Changing gun laws vs. changing hearts
What would a modern-day Martin Luther King say about last week’s Senate vote on gun-control legislation? In the 1960s, African-Americans could not vote in many cities and states. Remember what King did about that law?
He did not lobby Congress. He did not demand a vote in the Senate. He did not use social media to spread his message. No.
King and his colleagues targeted one city where blacks could not vote and where they had been invited to get involved. That was Selma, Alabama.
In 1964, Martin Luther King and the Southern Christian Leadership Conference committed themselves mind, spirit, and body to writing a voting rights bill in the streets of Selma. Their plan was simple, inexpensive, and dangerous. They planned a series of marches to dramatize the injustice of unequal voting rights.
Marchers were threatened, attacked with tear gas, and beaten by police. Several died in the process. But their courage, their wisdom, and their humility moved the nation. Within a year, Congress passed the Voting Rights Act of 1965.
Today everybody has the right to vote, but not everybody has the right to love and compassion. What do love and compassion have to do with violence? Mass murderers have no love and feel no compassion.
The young men who commit suicide-massacres believe nobody loves them. And they may be right. Feeling alone, unwanted, and desperate for love, these young men become sick with hate. They see violence as the only way to exact revenge and end their torment.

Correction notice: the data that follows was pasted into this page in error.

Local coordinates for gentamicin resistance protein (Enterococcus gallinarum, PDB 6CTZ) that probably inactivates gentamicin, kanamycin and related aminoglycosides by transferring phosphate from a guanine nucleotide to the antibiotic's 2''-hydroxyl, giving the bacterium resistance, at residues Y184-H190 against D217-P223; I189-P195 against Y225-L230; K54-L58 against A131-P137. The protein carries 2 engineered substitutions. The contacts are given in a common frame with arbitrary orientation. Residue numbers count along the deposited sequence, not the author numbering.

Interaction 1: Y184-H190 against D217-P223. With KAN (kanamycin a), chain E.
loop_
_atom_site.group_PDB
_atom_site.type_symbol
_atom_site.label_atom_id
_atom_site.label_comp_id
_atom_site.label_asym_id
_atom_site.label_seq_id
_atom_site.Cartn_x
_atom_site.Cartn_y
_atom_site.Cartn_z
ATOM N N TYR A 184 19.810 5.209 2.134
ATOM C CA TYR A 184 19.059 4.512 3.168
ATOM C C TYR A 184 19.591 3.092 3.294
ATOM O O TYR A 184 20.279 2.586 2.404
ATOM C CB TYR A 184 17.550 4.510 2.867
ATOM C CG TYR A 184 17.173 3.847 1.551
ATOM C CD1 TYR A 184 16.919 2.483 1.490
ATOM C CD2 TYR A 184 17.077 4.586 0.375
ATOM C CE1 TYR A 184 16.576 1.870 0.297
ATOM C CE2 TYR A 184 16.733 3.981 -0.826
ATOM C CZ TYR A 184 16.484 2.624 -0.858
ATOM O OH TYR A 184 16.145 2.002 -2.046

So a modern-day King would tell us to change the laws, but he would tell us to start by changing our hearts. He would tell us that as long as individuals in our communities have no love and feel no compassion, we violate the moral law of the universe by making things more important than people. And as long as we do not love the people in our cities and towns, we break the law written on our hearts: love Truth with all your mind, all your spirit, and all your body; and love your neighbor as yourself.
In the fight against violence, laws are only part of the answer. Laws cannot drive out hate: only love can do that. A modern-day King would tell us to write a bill of love and compassion in the streets of our cities and towns. And he would tell us to march.
He would tell us to march to the community center with neighbors and city officials to design after-school programs for children who come home to an empty house and learn their values from television, video games, and the Internet.
He would tell us to march to a mentoring program and volunteer to mentor a child, teaching children by our own example that people serve each other for reasons other than money.
He would tell us to march to the vacant lots in our cities and towns and to build community gardens, showing that people can work together for purposes other than profit.
Suicide-massacres are symptoms of a deadly disease within the American spirit. If we ignore this disease we will find ourselves changing gun laws for the next generation.
As Leo Tolstoy said, everybody wants to change the world, but nobody wants to start with themselves. For us to change, our way of life must change. And for our way of life to change, our hearts must change. We must change our hearts.
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